70 years on, John Ford’s Stagecoach is an enduring masterpiece
By Leo Grin
March 2, 2009
“Would I not then have betrayed my ideals, my thoughts, and my ancestors, if I hadn’t given men like that a well-deserved celebration in my films? If I hadn’t chosen to tell about poor, simple people and their hard struggle for existence?” — John Ford
The year 1939 is widely considered the finest in the history of cinema, with three films anchoring that golden year in our collective consciousness. The first two — Gone with the Wind and The Wizard of Oz — were lavish Technicolor spectaculars based on enormously popular books. The third had a much less illustrious pedigree. Adapted from a Collier’s short story with little more than a Poverty Row budget, it featured character actors, has-beens, and unknowns portraying such a motley assortment of drunks, crooks, whores, and gunslingers that the Depression-era ratings board almost rejected the script. Nevertheless, the film went on to become a critical and financial smash, in the process hurtling a sensitive young actor of rare gifts toward his destiny as the most legendary movie icon of them all: John Wayne.
The film, released 70 years ago today, was Stagecoach. Its director was a hardnosed, mercurial genius named John Ford, who, with six Oscars to his name (four for studio movies, two for wartime documentaries), remains the most honored filmmaker in Hollywood history. “When they ask me what I consider is my best picture,” Ford once growled, “I often say Stagecoach, if I answer at all, because it usually shuts them up without an argument.” In that he wasn’t alone. Orson Welles screened Stagecoach endlessly for inspiration while making Citizen Kane (1941), considering it “classically perfect.” Today’s film critics may cite Kane as the greatest movie of all time, but Welles himself always preferred “the old masters. By which I mean John Ford, John Ford, and John Ford.” Modern filmmakers also revere the film: The famous under-the-truck stunt in Raiders of the Lost Ark was pulled directly from Stagecoach’s even more harrowing under-the-coach scene. And the next time you’re laughing at Ralphie Parker shooting up imaginary bad guys in A Christmas Story, pay attention to the rousing music playing under the scene — that’s the main theme from Stagecoach, offered up in deft homage to one of the great Hollywood westerns.
Stagecoach was Ford’s first film foray into Monument Valley, Utah, which he considered “the most complete, beautiful, and peaceful place on earth.” Under the ancient shadows of the valley’s sandstone mesas, the movie unfolds as wiry and muscular as a timber wolf, awash in visual poetry and what Ford called his “grace notes.” Wayne is off-screen for the first third of the film, before rocketing to instant stardom courtesy of one of the most memorable introductions in movie history, spinning his rifle and yelling “Hold it!” as the camera rushes toward his towering figure with such speed that he blurs out of focus. The film’s Apache marauders remain unseen, an almost supernatural danger lurking around every bend, until finally revealed late in the film by a sudden whipcrack pan that still strikes like a death knell seven decades later. Ford teases excruciatingly toward a final gunfight, and then, just as the bullets start flying, he audaciously cuts away to the heroine listening to the far-off gunfire, wondering who has lived and who has perished. Those magnificent cinematic moves, and many more, mark Stagecoach as a masterpiece.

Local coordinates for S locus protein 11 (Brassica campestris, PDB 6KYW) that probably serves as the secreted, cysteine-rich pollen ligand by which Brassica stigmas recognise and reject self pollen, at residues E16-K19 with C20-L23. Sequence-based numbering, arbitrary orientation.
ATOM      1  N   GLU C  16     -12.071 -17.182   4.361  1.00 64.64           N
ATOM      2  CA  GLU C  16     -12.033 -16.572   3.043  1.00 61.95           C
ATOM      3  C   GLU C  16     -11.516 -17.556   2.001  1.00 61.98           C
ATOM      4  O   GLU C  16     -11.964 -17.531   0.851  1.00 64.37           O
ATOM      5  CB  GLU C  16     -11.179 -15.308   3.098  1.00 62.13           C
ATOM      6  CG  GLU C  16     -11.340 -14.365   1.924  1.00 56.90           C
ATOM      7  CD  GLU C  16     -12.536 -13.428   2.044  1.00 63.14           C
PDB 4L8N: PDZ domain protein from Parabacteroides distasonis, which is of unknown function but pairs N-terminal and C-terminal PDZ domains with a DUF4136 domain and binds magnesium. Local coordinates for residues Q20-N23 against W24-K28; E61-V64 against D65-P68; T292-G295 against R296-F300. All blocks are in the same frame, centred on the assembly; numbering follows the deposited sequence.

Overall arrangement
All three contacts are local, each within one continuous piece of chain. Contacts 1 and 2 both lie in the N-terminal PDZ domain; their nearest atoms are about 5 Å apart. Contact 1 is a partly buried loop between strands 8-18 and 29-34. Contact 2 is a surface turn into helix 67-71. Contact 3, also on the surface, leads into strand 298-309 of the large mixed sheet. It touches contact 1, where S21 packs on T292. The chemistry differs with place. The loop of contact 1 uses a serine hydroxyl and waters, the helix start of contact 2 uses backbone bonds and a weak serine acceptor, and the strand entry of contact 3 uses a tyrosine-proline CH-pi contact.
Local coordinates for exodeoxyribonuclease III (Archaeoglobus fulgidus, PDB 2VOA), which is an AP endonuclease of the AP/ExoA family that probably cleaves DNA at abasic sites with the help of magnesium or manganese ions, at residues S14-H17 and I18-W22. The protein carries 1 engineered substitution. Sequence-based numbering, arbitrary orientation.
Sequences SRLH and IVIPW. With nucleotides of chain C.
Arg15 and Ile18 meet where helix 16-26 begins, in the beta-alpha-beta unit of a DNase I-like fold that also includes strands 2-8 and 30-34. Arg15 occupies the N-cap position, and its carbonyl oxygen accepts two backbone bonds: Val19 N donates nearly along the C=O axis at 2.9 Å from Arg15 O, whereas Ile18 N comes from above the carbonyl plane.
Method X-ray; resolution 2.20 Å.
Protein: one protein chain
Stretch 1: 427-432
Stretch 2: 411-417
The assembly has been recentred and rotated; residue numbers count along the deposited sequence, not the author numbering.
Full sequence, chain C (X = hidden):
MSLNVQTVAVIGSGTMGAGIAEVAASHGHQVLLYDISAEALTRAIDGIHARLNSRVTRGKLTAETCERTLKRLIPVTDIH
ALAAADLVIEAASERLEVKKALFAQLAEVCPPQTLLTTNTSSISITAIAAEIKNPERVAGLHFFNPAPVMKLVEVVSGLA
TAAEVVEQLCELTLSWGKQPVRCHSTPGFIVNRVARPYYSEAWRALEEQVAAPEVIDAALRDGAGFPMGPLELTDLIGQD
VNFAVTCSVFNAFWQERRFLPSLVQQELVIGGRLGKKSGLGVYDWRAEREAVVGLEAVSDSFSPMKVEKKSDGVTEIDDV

Inevitably, every so often a Lilliputian pops out of the woodwork at this or that magazine or website, arguing that Ford was little more than a tyrannical, maudlin whitewasher of Manifest Destiny, an overwrought throwback to a less enlightened time. These critics resemble the pre-human apes of Kubrick’s 2001: A Space Odyssey, howling in vain at an artifact they cannot hope to understand. When a French admirer once asked Ford why he found “the theme of the family” so important, his reply was caustic: “You have a mother, don’t you?” On other occasions he was more wistful: “Is there anything more beautiful than a long shot of a man riding a horse well, or a horse racing free across a plain? Is there anything wrong with people loving such beauty?”
Those clean, stirring sentiments pulse through Stagecoach, which may be why Pope John Paul II’s Pontifical Council for Social Communications saw fit to include it on its 1995 list of “important films” of the last century. That august body perceived what lesser critics routinely miss — Ford’s unwavering humanity, fueled by a deep sense of Catholic piety. His best movies exude a love — for God and country, for tradition and culture, for family and life — as timeless and eternal as the spires and buttes of his beloved Monument Valley. They are as quintessentially American as the paintings of Norman Rockwell and Frederic Remington, the photographs of Mathew Brady and Ansel Adams, and the music of Aaron Copland and John Philip Sousa.
In 1964, as Ford’s career was winding to a close, the old warhorse remained steadfast in the face of a critical establishment that had declared his worldview passé: “As long as I can remember these pictures affectionately and with a little pride, as long as people like them and come to see them, as long as they make money, as long as they are good and honest and attractive and decent films, I’m not going to worry, I’m going to figure they’re wrong and we’re right.”
As Stagecoach celebrates its 70th birthday, John Ford’s potent brand of civilizational confidence remains as valuable as ever, defiantly crying “Hold it!” in the face of a modern, decadent Hollywood seemingly hell-bent on driving our heritage and values out of America’s popular culture.
— Leo Grin is a writer living in Los Angeles.